We, therefore, expect a mostly stable euro if the voting results and incoming news indicate that we should expect a coalition resembling the status quo. The prospects of the R2G coalition could bring some volatility in both directions, although we’re leaning towards a scenario in which it would be positive for the euro. We think the Red and Green coalition (SPD + Greens), although unlikely, would also be positive for the euro, but perhaps to a more limited extent than the R2G.

Coalitions FX reaction 
Germany, Kenya, Jamaica, Traffic Light, 

Grand Coalition 

EUR/USD changed by no more than 0.3% due to high enough resemblance to the status quo
SPD + Greens EUR/USD most likely higher by ~0.5%
R2G EUR/USD most likely higher by 0.5-1% due to strongest prospects for fiscal loosening

That being said, we may not know the most likely outcome even after the results have been announced. The process may drag on, particularly as the coalition would require participating forces to bridge gaps and agree on the common proposition. After the September 2017 election, the ‘grand coalition’ government took office in March 2018 after failed coalition talks between the CDU/CSU, Greens, and Free Democrats.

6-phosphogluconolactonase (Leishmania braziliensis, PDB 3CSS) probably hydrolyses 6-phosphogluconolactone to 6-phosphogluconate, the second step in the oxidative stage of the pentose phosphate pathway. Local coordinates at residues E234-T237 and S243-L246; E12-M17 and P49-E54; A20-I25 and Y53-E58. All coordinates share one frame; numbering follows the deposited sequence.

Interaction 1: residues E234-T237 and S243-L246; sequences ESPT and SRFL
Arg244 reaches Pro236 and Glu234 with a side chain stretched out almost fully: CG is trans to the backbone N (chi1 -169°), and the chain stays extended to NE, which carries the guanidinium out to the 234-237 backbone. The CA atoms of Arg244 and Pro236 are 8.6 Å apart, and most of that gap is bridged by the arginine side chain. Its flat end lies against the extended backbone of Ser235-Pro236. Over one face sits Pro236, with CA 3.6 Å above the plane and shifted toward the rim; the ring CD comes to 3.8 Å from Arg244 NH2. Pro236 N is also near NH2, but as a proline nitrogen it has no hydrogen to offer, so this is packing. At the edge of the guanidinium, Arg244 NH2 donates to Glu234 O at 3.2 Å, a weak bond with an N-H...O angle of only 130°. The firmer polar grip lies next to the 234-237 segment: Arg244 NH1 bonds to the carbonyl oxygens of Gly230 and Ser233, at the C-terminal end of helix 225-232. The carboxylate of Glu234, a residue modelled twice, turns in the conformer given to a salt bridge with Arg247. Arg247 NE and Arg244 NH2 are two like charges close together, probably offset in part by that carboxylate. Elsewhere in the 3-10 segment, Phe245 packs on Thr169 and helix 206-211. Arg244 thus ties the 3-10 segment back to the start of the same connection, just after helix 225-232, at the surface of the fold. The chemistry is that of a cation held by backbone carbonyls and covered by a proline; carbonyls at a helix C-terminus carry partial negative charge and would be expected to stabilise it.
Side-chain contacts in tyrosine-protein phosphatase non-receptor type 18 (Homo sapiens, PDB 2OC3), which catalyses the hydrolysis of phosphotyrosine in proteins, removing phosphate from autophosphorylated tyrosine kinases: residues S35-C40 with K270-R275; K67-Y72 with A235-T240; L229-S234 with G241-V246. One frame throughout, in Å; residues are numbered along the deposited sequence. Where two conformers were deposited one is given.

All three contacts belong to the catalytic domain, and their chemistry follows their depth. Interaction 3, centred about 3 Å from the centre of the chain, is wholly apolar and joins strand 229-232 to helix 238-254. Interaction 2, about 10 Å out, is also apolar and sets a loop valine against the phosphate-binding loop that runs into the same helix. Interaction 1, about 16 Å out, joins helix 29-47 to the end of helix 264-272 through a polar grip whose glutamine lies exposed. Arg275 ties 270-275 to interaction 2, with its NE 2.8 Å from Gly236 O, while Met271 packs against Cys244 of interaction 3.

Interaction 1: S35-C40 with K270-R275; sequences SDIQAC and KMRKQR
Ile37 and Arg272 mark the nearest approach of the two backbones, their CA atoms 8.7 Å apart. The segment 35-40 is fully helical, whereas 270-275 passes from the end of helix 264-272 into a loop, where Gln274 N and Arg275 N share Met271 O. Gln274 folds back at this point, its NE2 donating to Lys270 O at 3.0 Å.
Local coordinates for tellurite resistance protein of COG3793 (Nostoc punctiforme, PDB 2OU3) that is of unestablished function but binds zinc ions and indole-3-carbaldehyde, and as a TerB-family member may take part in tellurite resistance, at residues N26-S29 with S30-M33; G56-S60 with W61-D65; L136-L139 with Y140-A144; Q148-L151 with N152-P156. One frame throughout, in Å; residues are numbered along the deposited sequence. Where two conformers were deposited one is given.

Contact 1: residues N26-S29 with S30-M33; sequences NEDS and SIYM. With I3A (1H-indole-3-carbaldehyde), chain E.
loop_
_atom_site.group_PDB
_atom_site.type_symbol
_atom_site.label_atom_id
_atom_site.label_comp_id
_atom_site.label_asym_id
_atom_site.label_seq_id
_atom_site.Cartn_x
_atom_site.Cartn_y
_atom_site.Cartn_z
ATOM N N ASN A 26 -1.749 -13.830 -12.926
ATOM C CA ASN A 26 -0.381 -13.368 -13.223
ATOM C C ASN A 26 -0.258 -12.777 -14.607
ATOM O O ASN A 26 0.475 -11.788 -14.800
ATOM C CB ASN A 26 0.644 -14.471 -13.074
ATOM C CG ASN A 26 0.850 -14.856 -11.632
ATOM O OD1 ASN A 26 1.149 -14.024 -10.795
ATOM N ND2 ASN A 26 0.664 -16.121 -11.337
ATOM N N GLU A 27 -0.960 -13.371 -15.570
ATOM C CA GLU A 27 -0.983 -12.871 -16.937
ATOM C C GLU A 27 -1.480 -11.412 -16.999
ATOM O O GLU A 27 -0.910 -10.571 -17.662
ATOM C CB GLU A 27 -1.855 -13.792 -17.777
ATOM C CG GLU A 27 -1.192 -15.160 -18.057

Additionally, one other point of potential risk in the context of the election is the performance of the AfD party, deemed to be the most radical of them all. Should the AfD party outperform the polls by a significant margin, investors may be spooked, fearing a strengthening of populist movements in Europe ahead of the presidential and legislative election in France next year, which we think is set to be the most important political event in 2022.